In many ways, the potential for a dramatic transformation in the electricity industry feels like deja vu in the telecommunications industry of the 1980s. That industry evolved rapidly and radically so that what we see today is almost unrecognizable compared to three decades ago. Do we stand on the verge of a similar revolution in electricity?
In the 1980s, it was the entry of microwave transmission that threatened the hardwired long-distance network of AT&T. The combination of the MCI decision allowing competition and the DOJ anti-trust settlement that broke AT&T into the 7 Baby Bells, both in 1982, led to proliferating long distance competition.
The electricity industry had a similar transformative decision in FERC Order 888 in 1996. There was a similar first wave of opening up wholesale competition through a centralized grid through restructuring induce by the introduction of combined cycles. As with AT&T being slow to adopt new technologies, it’s hard to imagine the electric utilities building CCGTs before others forced their hands.
In telecom, allowing more players meant that they started to compete with customers using new technologies, Rapid innovation in computers bled over to phones and cell phones. The FCC facilitated this with innovative auctions of regional wireless band licenses. The entry of cable companies for local service created more competitive pressure. Yes, the industry went through consolidations, but the threat of entry and marketing innovations place caps on what these companies can charge and force more consumer options.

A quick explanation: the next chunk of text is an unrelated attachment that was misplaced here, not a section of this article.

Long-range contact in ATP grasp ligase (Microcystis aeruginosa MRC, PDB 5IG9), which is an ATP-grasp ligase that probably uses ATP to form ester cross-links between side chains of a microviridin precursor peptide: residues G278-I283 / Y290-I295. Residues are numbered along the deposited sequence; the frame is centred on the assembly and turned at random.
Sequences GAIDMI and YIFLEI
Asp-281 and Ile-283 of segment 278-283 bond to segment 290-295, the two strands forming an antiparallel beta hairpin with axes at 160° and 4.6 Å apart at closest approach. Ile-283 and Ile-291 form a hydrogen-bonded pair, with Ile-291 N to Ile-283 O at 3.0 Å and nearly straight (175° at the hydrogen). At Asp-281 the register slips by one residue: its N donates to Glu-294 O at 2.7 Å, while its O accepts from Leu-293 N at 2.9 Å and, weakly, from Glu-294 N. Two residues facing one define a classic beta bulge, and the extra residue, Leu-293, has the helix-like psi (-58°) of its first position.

Long distance competition may not have benefited, but such an assessment ignores the second wave of telecom deregulation starting a decade later: the entry of cable companies, the use of the Internet for calling, the rise of messaging, and proliferation of smart cell phones. Now AT&T’s land lines are an afterthought for phone service and those companies offer bundles of services across telephone, television, Internet and cell phone. Long distance and local land line competition are but an afterthought in the industry after three decades. The better question is whether these services will even survive in the near future.
Electricity restructuring may not have delivered on its initial promise, but, as with telecom, it brought new competitors who are looking for different ways to enter market. New technologies that decentralize energy resources look like the second wave of telecom innovation in many ways. NRG is one such example of a company that focused on merchant generation but are now looking to distributed energy resources. Sempra and Duke are utility holding companies that are shifting their mission in promising ways. Will these and other innovators break into the energy services market and offer consumers the type of choices that telecom customers now have? Will the existing modes of delivering electricity lose dominance in the same way as happened in telecom?
The answer will depend in part on decisions made by regulators. The US DOJ and FCC played key parts, and the state commissions eventually backed away from close regulation. This requires support from stakeholders including the utilities. AT&T eventually evolved into a dominant player in the new marketplace although it wasn’t a smooth transition. Will the electric regulators have similar foresight? Will they avoid many of the same pitfalls?